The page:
I equipped each group of radials with a banana plug which would go into the distributor. I filed off the enamel, twisted and soldered the ends together, tightened the screw in the plug and soldered the entire thing to ensure good connection. The plugs were easy to solder as long as I used enough heat.

The radiating element was terminated the same way as the radials, only with just one wire. I made just the 20 meter element to start off. The rest of the elements can wait until initial testing is done.

Test setup

With a 5.6 meter radiating element my fishing rod was a bit too short. I lengthened it with a piece of PVC pipe I had lying around. The copper wire extended approximately 20 cm above the top.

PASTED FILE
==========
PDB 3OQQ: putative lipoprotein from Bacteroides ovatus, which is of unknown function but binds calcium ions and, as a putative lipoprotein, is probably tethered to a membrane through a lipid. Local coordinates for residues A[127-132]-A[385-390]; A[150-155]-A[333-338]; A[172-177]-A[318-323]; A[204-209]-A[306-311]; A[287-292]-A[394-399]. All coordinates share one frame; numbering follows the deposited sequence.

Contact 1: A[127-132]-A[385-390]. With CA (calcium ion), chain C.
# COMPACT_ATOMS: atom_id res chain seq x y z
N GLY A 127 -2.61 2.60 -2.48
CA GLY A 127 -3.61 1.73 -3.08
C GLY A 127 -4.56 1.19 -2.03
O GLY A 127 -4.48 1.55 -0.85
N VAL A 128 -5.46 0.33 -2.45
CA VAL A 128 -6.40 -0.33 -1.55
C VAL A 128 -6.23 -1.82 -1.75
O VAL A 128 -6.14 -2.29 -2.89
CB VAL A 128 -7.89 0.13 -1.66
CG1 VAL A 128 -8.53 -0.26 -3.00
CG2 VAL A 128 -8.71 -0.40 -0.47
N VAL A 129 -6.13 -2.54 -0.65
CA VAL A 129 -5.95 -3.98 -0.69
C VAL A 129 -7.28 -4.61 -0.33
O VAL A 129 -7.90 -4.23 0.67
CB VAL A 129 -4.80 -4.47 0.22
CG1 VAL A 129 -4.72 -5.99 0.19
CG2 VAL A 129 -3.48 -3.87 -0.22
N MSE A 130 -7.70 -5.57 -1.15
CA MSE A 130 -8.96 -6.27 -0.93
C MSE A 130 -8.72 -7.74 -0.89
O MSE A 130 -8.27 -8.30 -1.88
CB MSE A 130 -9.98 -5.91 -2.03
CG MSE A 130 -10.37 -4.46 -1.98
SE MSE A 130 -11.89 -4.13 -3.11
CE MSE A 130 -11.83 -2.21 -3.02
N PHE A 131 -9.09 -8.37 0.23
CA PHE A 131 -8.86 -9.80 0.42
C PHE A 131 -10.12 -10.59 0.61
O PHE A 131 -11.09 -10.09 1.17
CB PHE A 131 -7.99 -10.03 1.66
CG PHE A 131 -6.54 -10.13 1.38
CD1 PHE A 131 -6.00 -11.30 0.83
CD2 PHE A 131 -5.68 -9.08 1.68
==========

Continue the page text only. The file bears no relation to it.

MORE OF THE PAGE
I was surprised to find the SWR meter on my FT-818ND showed zero on the entire band on first try. I intentionally cut the wire longer than I calculated, but it seems I hit spot on. The internal SWR meter is known for not being accurate, but in lack of a suitable SWR meter or antenna analyser I have no means of adjusting it further at this time.

When I had hooked up the antenna I had a few contacts on FT8. The propagation was not the best according to the charts, but for the first time on 20 meters I received better reports than I sent (usually I use an 84 meter sky wire loop antenna). My conclusion is that this antenna is successful!

Log entries from the test session

Final thoughts

It was surprising to find the SWR not even tickeling the meter on the FT-818ND. In time I probably will ask a fellow ham to borrow his analyser to adjust the radiating element properly. But I will wait until I have made all elements so I can adjust all of them at the same time.